Time Out says
Keong Saik’s hip izakaya
Does Singapore need another cocktail-slinging and sharing plates izakaya? If it's Neon Pigeon, our answer is yes. Keong Saik's in the headlines again for the new wave of openings on the once-sleazy street – and the Pigeon stands out so far for its all-rounded approach to a night out.
In a low-ceilinged room, rough concrete walls get the graffiti treatment by street artist ZERO. Wood and blackened metal chairs are comfy enough for the long haul, although the tables are a tad tiny for the many small plates that will eventually make up your meal. Despite a light pong of fried food in the air, there’s an underground party waiting to happen, what with the Pigeon’s bouncy indie house soundtrack and low-hanging lights.
Home in on the standing bar before you settle down for a meal. The barmen are bro-types and tend to exchange highly amusing bro-vations like, ‘Bro! That drink is sick!’ and ‘Bro! Don’t serve that drink to her, man! It's so good we've got to keep it for ourselves!' The drinks quite cleverly infuse jasmine tea, yuzu, cucumber and matcha syrup in the mix, but cocktails like the rum-based Amagumo ($18), with ume honey vinegar and ginger beer, and house-brand junmai daiginjo ($28/180ml) leave a lighter imprint on the tongue to be sipped with the food, served here in small and large plates. The dishes are playful but seemingly pricey. Maybe consider it their insurance for their no-service-charge policy.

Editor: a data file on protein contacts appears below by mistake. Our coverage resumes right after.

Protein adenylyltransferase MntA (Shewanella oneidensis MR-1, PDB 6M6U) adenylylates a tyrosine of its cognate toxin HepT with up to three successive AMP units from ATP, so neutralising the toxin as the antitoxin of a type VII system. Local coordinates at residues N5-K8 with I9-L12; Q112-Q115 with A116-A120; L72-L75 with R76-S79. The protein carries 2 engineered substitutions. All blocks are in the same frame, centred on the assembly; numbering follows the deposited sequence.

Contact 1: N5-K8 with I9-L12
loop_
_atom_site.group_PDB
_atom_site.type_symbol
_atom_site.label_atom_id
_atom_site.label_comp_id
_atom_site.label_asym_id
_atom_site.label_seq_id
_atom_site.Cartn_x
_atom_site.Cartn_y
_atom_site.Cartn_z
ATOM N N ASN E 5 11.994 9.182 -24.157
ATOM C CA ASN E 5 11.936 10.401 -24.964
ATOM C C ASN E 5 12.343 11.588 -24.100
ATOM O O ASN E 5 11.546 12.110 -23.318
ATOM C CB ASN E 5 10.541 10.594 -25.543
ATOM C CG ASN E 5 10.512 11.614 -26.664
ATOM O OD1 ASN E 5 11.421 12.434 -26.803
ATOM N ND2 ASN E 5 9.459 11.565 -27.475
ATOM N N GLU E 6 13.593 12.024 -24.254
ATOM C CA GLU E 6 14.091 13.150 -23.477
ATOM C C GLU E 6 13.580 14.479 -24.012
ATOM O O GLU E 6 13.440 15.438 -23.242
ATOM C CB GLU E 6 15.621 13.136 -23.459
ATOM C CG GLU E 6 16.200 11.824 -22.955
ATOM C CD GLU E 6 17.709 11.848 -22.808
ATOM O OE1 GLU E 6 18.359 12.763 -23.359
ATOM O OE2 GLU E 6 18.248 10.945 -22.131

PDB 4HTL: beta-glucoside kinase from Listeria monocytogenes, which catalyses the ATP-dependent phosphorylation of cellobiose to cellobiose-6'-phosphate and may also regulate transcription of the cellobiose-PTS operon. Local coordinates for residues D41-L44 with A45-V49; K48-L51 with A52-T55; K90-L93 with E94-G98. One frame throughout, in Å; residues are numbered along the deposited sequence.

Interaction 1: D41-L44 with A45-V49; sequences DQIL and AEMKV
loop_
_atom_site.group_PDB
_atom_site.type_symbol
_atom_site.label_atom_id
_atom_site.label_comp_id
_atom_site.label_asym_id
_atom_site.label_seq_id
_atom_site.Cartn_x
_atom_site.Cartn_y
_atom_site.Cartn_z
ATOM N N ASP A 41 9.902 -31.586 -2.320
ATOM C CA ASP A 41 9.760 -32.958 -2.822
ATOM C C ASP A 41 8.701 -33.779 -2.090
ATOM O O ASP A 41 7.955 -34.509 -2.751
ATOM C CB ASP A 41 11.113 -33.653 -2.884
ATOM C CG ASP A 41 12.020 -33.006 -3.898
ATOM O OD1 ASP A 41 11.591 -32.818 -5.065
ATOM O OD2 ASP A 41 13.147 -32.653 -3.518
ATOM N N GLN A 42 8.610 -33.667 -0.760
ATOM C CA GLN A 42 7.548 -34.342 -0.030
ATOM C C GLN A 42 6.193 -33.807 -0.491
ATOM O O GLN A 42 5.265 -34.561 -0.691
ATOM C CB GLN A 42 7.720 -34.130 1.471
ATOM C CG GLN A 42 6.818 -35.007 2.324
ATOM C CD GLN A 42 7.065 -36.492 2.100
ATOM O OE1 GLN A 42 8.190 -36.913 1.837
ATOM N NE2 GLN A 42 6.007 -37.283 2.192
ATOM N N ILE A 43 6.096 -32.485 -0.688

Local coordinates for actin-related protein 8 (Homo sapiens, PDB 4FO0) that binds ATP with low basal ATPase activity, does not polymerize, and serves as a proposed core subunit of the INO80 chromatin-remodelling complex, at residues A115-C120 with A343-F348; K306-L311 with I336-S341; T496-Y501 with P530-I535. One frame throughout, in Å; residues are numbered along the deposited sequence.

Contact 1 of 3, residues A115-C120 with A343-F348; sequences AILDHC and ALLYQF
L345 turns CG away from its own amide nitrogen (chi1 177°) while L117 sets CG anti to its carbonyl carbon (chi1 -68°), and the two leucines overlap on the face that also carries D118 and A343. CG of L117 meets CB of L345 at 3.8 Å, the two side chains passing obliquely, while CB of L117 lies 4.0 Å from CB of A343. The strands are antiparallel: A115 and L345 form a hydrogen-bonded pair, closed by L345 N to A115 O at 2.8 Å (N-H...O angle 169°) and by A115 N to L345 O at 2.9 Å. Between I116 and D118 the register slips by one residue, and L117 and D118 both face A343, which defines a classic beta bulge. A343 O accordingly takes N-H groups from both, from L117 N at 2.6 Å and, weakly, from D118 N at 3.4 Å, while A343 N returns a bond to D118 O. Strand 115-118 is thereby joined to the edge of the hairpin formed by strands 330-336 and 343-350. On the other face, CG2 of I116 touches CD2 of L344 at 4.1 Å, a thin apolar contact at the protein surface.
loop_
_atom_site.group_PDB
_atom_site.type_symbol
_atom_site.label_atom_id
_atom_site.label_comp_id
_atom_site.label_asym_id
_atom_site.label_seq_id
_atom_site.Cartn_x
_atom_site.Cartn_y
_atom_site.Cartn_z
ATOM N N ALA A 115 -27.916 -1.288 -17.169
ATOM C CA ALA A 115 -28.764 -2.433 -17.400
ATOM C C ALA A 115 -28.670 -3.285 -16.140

The hot plate of gooey rice with house-smoked bacon chunks and scratchings, stirred into risotto-like consistency with a raw egg ($16/$30), is not for sharing – you'll want to keep all of the good stuff to yourself. Same goes for the unfortunately tiny serving of octopus slices with a smidge of cauliflower purée ($18/$34), slow-cooked to a melt-in-your-mouth texture you don't typically expect from the protein.
Seafood is the strong suit of Neon Pigeon's 'director of bird feed', Justin Hammond, formerly of Melbournian South-East Asian restaurant Gingerboy. Sesame- and soy-sauced grouper ($15/$28) is pan fried, yet retains its juicy and seaside character, while an assembly of hamachi slices with lightly seasoned soba ($16/$29)) is a clean start to the meal.
Meats don't fare as successfully. Our rack of smoked in-house baby back ribs ($18/$33) comes over-salted, the tsukune patty in the sliders ($10/$18) minced too finely that it's cooked out and dry. There is, however, redemption to be found in the yuzu-infused roasted bone marrow with furikake sprinkles ($18/$33). To counter the sometimes-strident seasoning, keep a plate of addictive furikake and sesame goma chilled cucumber sticks ($8/$15) on hand to reset the palate.
It's fascinating to see food issued out of the tiny kitchen here at such a quick clip. Hammond is helped on by restaurant owners Rohit Roopchand, Michael Goodman and Michael Mcnab on the floor – they do well to keep that hard-to-nail-down energy of the room exciting. Fly down and get your beaks around the food here, pronto.
#01-03 The Working Capitol
1 Keong Saik Rd
|Opening hours:||Mon-Sat 6pm-midnight|
|Do you own this business?|